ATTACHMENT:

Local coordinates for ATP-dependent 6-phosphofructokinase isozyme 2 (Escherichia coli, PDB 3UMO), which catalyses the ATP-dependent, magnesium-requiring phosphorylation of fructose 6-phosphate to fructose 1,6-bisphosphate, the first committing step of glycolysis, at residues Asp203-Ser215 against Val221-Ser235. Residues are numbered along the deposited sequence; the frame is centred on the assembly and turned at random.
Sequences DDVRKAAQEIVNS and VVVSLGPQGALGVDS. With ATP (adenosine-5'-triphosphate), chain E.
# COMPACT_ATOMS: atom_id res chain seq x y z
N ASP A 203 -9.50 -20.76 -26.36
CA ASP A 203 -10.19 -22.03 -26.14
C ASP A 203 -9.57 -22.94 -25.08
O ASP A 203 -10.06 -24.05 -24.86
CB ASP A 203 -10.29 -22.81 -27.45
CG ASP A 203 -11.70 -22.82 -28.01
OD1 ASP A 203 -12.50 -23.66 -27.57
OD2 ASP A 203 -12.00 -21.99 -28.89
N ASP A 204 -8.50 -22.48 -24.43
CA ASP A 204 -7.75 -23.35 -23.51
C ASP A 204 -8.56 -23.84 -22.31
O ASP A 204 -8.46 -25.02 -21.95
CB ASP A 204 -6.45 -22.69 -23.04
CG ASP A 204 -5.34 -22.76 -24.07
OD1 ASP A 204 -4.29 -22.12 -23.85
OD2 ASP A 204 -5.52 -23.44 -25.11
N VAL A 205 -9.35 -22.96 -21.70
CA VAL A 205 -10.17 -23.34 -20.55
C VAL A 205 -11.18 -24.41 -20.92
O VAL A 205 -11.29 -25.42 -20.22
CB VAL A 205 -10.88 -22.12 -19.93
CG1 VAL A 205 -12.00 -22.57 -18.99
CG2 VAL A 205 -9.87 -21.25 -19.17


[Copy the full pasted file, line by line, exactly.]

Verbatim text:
Local coordinates for ATP-dependent 6-phosphofructokinase isozyme 2 (Escherichia coli, PDB 3UMO), which catalyses the ATP-dependent, magnesium-requiring phosphorylation of fructose 6-phosphate to fructose 1,6-bisphosphate, the first committing step of glycolysis, at residues Asp203-Ser215 against Val221-Ser235. Residues are numbered along the deposited sequence; the frame is centred on the assembly and turned at random.
Sequences DDVRKAAQEIVNS and VVVSLGPQGALGVDS. With ATP (adenosine-5'-triphosphate), chain E.
# COMPACT_ATOMS: atom_id res chain seq x y z
N ASP A 203 -9.50 -20.76 -26.36
CA ASP A 203 -10.19 -22.03 -26.14
C ASP A 203 -9.57 -22.94 -25.08
O ASP A 203 -10.06 -24.05 -24.86
CB ASP A 203 -10.29 -22.81 -27.45
CG ASP A 203 -11.70 -22.82 -28.01
OD1 ASP A 203 -12.50 -23.66 -27.57
OD2 ASP A 203 -12.00 -21.99 -28.89
N ASP A 204 -8.50 -22.48 -24.43
CA ASP A 204 -7.75 -23.35 -23.51
C ASP A 204 -8.56 -23.84 -22.31
O ASP A 204 -8.46 -25.02 -21.95
CB ASP A 204 -6.45 -22.69 -23.04
CG ASP A 204 -5.34 -22.76 -24.07
OD1 ASP A 204 -4.29 -22.12 -23.85
OD2 ASP A 204 -5.52 -23.44 -25.11
N VAL A 205 -9.35 -22.96 -21.70
CA VAL A 205 -10.17 -23.34 -20.55
C VAL A 205 -11.18 -24.41 -20.92
O VAL A 205 -11.29 -25.42 -20.22
CB VAL A 205 -10.88 -22.12 -19.93
CG1 VAL A 205 -12.00 -22.57 -18.99
CG2 VAL A 205 -9.87 -21.25 -19.17